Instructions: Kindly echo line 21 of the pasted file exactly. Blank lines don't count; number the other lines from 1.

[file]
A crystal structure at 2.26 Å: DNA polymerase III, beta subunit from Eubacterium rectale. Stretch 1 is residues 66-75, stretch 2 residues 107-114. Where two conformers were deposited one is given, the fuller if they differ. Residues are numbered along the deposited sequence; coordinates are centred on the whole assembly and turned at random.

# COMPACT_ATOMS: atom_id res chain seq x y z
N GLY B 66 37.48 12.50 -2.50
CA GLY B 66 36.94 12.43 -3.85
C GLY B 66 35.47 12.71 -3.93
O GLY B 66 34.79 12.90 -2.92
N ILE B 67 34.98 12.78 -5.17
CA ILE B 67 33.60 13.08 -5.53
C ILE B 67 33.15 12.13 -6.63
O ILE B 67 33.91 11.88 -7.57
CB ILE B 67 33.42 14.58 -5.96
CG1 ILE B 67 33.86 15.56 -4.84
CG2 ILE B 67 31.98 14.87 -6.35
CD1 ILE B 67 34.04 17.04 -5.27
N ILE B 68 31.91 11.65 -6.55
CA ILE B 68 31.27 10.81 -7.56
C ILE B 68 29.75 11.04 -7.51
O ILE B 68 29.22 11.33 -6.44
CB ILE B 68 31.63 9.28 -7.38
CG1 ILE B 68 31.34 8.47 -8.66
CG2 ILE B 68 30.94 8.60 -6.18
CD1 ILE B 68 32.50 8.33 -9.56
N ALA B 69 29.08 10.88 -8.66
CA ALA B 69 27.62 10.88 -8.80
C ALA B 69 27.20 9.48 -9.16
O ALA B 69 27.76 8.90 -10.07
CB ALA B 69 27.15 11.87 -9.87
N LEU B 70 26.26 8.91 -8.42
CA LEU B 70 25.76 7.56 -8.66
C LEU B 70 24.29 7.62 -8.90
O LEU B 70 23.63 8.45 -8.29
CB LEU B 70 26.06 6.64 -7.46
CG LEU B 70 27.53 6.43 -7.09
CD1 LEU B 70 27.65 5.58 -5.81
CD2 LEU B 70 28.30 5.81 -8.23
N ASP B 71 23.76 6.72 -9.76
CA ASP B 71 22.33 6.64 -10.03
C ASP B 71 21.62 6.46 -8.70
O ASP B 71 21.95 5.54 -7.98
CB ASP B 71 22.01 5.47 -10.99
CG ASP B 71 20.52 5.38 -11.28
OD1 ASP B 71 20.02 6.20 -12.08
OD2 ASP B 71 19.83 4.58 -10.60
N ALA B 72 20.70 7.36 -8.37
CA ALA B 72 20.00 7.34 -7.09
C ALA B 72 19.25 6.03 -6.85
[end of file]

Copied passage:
CG2 ILE B 68 30.94 8.60 -6.18